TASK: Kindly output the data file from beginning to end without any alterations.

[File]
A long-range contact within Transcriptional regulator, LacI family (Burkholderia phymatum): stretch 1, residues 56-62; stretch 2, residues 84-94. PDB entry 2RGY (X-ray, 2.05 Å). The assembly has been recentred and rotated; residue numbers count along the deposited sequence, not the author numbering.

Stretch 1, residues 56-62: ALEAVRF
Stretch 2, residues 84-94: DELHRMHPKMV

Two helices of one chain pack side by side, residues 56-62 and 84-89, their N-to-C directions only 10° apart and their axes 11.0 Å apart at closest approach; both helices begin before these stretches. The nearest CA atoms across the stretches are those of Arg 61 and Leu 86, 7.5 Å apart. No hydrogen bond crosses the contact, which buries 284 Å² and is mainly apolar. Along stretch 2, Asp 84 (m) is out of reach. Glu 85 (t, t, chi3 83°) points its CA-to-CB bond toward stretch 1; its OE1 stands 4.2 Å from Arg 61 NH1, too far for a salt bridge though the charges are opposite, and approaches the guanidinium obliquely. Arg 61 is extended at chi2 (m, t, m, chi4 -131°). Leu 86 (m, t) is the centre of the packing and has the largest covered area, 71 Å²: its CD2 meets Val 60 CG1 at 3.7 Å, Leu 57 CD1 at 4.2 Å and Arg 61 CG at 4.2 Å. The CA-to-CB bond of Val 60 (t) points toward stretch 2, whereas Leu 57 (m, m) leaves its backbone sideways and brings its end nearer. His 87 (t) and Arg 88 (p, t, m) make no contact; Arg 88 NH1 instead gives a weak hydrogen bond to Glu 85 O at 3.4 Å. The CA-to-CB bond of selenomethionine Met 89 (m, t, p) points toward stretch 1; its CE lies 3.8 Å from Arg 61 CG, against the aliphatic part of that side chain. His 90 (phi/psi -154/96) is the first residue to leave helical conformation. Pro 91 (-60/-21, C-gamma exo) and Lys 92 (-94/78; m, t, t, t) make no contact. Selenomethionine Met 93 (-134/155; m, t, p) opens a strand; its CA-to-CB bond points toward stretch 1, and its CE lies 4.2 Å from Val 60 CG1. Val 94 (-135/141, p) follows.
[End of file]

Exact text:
A long-range contact within Transcriptional regulator, LacI family (Burkholderia phymatum): stretch 1, residues 56-62; stretch 2, residues 84-94. PDB entry 2RGY (X-ray, 2.05 Å). The assembly has been recentred and rotated; residue numbers count along the deposited sequence, not the author numbering.

Stretch 1, residues 56-62: ALEAVRF
Stretch 2, residues 84-94: DELHRMHPKMV

Two helices of one chain pack side by side, residues 56-62 and 84-89, their N-to-C directions only 10° apart and their axes 11.0 Å apart at closest approach; both helices begin before these stretches. The nearest CA atoms across the stretches are those of Arg 61 and Leu 86, 7.5 Å apart. No hydrogen bond crosses the contact, which buries 284 Å² and is mainly apolar. Along stretch 2, Asp 84 (m) is out of reach. Glu 85 (t, t, chi3 83°) points its CA-to-CB bond toward stretch 1; its OE1 stands 4.2 Å from Arg 61 NH1, too far for a salt bridge though the charges are opposite, and approaches the guanidinium obliquely. Arg 61 is extended at chi2 (m, t, m, chi4 -131°). Leu 86 (m, t) is the centre of the packing and has the largest covered area, 71 Å²: its CD2 meets Val 60 CG1 at 3.7 Å, Leu 57 CD1 at 4.2 Å and Arg 61 CG at 4.2 Å. The CA-to-CB bond of Val 60 (t) points toward stretch 2, whereas Leu 57 (m, m) leaves its backbone sideways and brings its end nearer. His 87 (t) and Arg 88 (p, t, m) make no contact; Arg 88 NH1 instead gives a weak hydrogen bond to Glu 85 O at 3.4 Å. The CA-to-CB bond of selenomethionine Met 89 (m, t, p) points toward stretch 1; its CE lies 3.8 Å from Arg 61 CG, against the aliphatic part of that side chain. His 90 (phi/psi -154/96) is the first residue to leave helical conformation. Pro 91 (-60/-21, C-gamma exo) and Lys 92 (-94/78; m, t, t, t) make no contact. Selenomethionine Met 93 (-134/155; m, t, p) opens a strand; its CA-to-CB bond points toward stretch 1, and its CE lies 4.2 Å from Val 60 CG1. Val 94 (-135/141, p) follows.